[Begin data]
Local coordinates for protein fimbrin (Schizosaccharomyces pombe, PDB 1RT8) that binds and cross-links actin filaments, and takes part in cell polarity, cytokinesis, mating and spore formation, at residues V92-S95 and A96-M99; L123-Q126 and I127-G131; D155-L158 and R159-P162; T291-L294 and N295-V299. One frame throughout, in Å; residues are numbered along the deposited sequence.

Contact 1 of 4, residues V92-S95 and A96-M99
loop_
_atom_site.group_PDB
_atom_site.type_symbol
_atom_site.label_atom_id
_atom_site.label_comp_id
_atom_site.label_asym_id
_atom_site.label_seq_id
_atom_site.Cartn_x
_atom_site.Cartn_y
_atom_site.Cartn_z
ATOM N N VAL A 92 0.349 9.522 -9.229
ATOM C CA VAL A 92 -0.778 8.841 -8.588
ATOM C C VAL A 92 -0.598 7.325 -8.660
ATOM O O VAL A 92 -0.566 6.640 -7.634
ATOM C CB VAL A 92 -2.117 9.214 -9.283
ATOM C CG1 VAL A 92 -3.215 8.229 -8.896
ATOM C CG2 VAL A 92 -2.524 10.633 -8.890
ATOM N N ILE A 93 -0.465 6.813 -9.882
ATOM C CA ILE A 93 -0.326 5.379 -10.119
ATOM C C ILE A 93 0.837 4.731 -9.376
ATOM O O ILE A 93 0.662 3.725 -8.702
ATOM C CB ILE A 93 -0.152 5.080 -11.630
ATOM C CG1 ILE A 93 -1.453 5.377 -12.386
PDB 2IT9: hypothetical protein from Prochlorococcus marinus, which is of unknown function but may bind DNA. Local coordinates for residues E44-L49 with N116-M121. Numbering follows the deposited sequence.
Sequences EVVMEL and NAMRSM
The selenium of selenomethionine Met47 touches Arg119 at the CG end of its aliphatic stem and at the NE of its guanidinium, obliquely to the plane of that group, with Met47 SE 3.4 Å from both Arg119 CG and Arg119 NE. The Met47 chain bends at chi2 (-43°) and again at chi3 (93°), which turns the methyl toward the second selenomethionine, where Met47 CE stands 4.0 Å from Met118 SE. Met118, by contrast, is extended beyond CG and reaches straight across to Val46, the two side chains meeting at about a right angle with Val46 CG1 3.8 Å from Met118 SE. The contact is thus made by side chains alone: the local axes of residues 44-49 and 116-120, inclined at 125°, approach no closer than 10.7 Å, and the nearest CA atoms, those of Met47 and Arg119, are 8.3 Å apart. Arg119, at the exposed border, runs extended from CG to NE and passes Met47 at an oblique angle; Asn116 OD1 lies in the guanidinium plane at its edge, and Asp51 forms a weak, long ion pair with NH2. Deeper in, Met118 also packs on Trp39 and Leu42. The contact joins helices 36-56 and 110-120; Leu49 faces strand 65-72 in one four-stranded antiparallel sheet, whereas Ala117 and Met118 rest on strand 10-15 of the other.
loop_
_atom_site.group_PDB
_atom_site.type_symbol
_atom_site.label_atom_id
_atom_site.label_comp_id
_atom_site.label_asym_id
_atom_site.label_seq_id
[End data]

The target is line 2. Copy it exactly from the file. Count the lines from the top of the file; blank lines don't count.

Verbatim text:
Contact 1 of 4, residues V92-S95 and A96-M99